Behavioural Economics Seminar: Incentivizing Exercise Improves Academic Performance
Open seminar on behavioural economics at Department of Food and Resource Economics.
Presenter: Mathias Ekström, ChioceLab, Norwegian Business School.
Incentivizing Exercise Improves Academic Performance
In a large randomized controlled trial, we test the hypothesis that incentives for physical activity can improve academic performance. We found strong support for this hypothesis: University students who were incentivized to go to the gym had a significant improvement in academic performance, by, on average, 0.15 standard deviations compared to a control group that did not receive any incentives. The success of this indirect incentive for academic performance emphasizes the importance of non-cognitive skills in achieving academic goals. Students who were incentivized to exercise report improved self-control and a healthier life-style. Overall, the study demonstrates that incentivizing exercise can be an important tool in improving educational achievements.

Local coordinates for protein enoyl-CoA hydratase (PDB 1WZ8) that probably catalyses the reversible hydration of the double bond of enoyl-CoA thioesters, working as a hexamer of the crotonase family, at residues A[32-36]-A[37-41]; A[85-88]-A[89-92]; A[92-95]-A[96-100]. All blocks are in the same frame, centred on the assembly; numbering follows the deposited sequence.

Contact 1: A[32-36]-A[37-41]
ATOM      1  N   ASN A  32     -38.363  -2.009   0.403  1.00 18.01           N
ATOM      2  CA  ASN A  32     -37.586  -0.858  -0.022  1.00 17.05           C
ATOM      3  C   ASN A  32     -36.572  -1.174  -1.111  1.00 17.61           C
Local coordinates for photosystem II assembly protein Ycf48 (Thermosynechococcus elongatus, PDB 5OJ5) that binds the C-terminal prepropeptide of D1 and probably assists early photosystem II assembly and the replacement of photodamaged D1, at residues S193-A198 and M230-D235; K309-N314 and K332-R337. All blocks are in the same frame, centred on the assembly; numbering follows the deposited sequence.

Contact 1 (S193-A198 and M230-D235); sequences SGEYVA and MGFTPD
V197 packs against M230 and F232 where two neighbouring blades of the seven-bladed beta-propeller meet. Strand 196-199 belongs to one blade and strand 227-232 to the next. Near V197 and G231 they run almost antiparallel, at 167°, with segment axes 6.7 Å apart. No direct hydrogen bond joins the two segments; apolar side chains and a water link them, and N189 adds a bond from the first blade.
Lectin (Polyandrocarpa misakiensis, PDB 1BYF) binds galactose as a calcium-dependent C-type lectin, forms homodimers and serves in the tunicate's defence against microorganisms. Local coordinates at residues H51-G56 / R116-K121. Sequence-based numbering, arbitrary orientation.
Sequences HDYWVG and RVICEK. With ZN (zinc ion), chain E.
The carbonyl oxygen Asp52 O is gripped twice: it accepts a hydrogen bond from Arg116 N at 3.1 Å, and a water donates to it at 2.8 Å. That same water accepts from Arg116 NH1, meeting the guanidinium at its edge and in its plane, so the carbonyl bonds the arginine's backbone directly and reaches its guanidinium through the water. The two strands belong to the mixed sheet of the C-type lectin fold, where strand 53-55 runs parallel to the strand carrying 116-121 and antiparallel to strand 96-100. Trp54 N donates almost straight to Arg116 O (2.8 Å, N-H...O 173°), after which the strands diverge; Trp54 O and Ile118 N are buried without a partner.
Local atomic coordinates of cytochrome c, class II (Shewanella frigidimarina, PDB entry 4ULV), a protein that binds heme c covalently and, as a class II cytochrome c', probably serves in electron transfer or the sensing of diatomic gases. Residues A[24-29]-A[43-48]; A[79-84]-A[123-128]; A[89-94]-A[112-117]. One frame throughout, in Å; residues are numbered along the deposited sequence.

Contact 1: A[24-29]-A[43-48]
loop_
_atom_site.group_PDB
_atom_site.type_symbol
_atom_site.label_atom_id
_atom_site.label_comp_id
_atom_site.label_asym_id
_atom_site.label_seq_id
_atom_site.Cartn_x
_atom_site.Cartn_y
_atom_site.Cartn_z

Authors: Alexander W. Cappelen, Gary Charness, Mathias Ekström, Uri Gneezy, Bertil Tungodden